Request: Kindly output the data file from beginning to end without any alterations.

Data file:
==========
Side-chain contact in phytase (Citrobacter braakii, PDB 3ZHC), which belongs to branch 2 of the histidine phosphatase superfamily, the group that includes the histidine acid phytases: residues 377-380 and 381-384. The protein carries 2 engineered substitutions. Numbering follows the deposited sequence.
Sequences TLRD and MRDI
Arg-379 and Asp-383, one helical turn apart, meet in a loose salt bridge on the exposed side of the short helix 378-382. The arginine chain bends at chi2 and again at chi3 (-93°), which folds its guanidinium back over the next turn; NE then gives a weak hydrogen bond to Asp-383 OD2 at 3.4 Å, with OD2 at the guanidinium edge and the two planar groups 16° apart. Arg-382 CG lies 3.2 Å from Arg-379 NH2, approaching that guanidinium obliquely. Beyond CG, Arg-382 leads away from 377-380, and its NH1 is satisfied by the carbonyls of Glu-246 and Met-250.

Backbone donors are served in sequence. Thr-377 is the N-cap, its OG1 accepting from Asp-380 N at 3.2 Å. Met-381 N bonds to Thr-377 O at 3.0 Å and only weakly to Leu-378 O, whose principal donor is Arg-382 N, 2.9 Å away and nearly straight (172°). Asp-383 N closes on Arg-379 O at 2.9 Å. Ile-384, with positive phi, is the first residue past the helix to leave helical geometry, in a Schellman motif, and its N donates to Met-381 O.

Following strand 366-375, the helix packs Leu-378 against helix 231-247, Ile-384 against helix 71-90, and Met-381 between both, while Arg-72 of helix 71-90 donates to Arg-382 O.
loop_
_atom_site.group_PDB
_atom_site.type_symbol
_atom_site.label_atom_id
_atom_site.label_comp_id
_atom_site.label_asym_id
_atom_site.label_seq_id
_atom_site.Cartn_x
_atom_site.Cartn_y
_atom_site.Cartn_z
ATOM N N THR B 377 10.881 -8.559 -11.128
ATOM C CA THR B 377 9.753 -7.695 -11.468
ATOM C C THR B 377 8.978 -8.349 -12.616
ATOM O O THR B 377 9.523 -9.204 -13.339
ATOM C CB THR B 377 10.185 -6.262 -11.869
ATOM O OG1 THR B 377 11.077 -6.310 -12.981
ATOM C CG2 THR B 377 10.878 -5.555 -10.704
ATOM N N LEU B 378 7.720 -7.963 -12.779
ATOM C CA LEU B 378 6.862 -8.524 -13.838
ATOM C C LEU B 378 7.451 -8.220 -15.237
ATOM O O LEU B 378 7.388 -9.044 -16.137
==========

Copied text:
Side-chain contact in phytase (Citrobacter braakii, PDB 3ZHC), which belongs to branch 2 of the histidine phosphatase superfamily, the group that includes the histidine acid phytases: residues 377-380 and 381-384. The protein carries 2 engineered substitutions. Numbering follows the deposited sequence.
Sequences TLRD and MRDI
Arg-379 and Asp-383, one helical turn apart, meet in a loose salt bridge on the exposed side of the short helix 378-382. The arginine chain bends at chi2 and again at chi3 (-93°), which folds its guanidinium back over the next turn; NE then gives a weak hydrogen bond to Asp-383 OD2 at 3.4 Å, with OD2 at the guanidinium edge and the two planar groups 16° apart. Arg-382 CG lies 3.2 Å from Arg-379 NH2, approaching that guanidinium obliquely. Beyond CG, Arg-382 leads away from 377-380, and its NH1 is satisfied by the carbonyls of Glu-246 and Met-250.

Backbone donors are served in sequence. Thr-377 is the N-cap, its OG1 accepting from Asp-380 N at 3.2 Å. Met-381 N bonds to Thr-377 O at 3.0 Å and only weakly to Leu-378 O, whose principal donor is Arg-382 N, 2.9 Å away and nearly straight (172°). Asp-383 N closes on Arg-379 O at 2.9 Å. Ile-384, with positive phi, is the first residue past the helix to leave helical geometry, in a Schellman motif, and its N donates to Met-381 O.

Following strand 366-375, the helix packs Leu-378 against helix 231-247, Ile-384 against helix 71-90, and Met-381 between both, while Arg-72 of helix 71-90 donates to Arg-382 O.
loop_
_atom_site.group_PDB
_atom_site.type_symbol
_atom_site.label_atom_id
_atom_site.label_comp_id
_atom_site.label_asym_id
_atom_site.label_seq_id
_atom_site.Cartn_x
_atom_site.Cartn_y
_atom_site.Cartn_z
ATOM N N THR B 377 10.881 -8.559 -11.128
ATOM C CA THR B 377 9.753 -7.695 -11.468
ATOM C C THR B 377 8.978 -8.349 -12.616
ATOM O O THR B 377 9.523 -9.204 -13.339
ATOM C CB THR B 377 10.185 -6.262 -11.869
ATOM O OG1 THR B 377 11.077 -6.310 -12.981
ATOM C CG2 THR B 377 10.878 -5.555 -10.704
ATOM N N LEU B 378 7.720 -7.963 -12.779
ATOM C CA LEU B 378 6.862 -8.524 -13.838
ATOM C C LEU B 378 7.451 -8.220 -15.237
ATOM O O LEU B 378 7.388 -9.044 -16.137